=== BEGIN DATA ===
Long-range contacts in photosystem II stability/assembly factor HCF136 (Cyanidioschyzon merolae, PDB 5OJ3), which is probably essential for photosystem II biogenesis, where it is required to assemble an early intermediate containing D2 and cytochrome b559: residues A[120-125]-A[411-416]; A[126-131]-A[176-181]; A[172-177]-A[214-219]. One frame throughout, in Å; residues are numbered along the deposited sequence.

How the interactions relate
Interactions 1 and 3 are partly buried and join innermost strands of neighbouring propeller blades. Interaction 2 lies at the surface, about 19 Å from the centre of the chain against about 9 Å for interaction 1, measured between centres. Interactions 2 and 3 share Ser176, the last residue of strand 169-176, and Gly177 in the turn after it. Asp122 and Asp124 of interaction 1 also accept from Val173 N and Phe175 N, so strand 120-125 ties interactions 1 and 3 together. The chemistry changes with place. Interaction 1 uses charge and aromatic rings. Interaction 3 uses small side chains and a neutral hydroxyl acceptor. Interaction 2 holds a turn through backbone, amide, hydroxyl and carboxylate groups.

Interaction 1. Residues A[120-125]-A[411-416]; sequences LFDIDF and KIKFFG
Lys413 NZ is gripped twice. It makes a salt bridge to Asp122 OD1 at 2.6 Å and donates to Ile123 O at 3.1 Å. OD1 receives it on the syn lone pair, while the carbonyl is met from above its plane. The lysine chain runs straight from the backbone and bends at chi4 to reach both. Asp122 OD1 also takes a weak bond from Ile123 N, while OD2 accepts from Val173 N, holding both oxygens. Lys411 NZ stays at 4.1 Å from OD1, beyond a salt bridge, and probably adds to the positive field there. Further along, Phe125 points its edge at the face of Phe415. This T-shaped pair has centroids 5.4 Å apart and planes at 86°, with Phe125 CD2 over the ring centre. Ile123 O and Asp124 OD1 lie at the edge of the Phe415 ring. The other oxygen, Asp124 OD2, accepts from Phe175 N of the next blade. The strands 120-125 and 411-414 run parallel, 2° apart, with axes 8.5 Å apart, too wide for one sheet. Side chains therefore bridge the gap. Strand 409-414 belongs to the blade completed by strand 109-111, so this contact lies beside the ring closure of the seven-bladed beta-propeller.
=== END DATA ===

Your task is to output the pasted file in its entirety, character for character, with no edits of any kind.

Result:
Long-range contacts in photosystem II stability/assembly factor HCF136 (Cyanidioschyzon merolae, PDB 5OJ3), which is probably essential for photosystem II biogenesis, where it is required to assemble an early intermediate containing D2 and cytochrome b559: residues A[120-125]-A[411-416]; A[126-131]-A[176-181]; A[172-177]-A[214-219]. One frame throughout, in Å; residues are numbered along the deposited sequence.

How the interactions relate
Interactions 1 and 3 are partly buried and join innermost strands of neighbouring propeller blades. Interaction 2 lies at the surface, about 19 Å from the centre of the chain against about 9 Å for interaction 1, measured between centres. Interactions 2 and 3 share Ser176, the last residue of strand 169-176, and Gly177 in the turn after it. Asp122 and Asp124 of interaction 1 also accept from Val173 N and Phe175 N, so strand 120-125 ties interactions 1 and 3 together. The chemistry changes with place. Interaction 1 uses charge and aromatic rings. Interaction 3 uses small side chains and a neutral hydroxyl acceptor. Interaction 2 holds a turn through backbone, amide, hydroxyl and carboxylate groups.

Interaction 1. Residues A[120-125]-A[411-416]; sequences LFDIDF and KIKFFG
Lys413 NZ is gripped twice. It makes a salt bridge to Asp122 OD1 at 2.6 Å and donates to Ile123 O at 3.1 Å. OD1 receives it on the syn lone pair, while the carbonyl is met from above its plane. The lysine chain runs straight from the backbone and bends at chi4 to reach both. Asp122 OD1 also takes a weak bond from Ile123 N, while OD2 accepts from Val173 N, holding both oxygens. Lys411 NZ stays at 4.1 Å from OD1, beyond a salt bridge, and probably adds to the positive field there. Further along, Phe125 points its edge at the face of Phe415. This T-shaped pair has centroids 5.4 Å apart and planes at 86°, with Phe125 CD2 over the ring centre. Ile123 O and Asp124 OD1 lie at the edge of the Phe415 ring. The other oxygen, Asp124 OD2, accepts from Phe175 N of the next blade. The strands 120-125 and 411-414 run parallel, 2° apart, with axes 8.5 Å apart, too wide for one sheet. Side chains therefore bridge the gap. Strand 409-414 belongs to the blade completed by strand 109-111, so this contact lies beside the ring closure of the seven-bladed beta-propeller.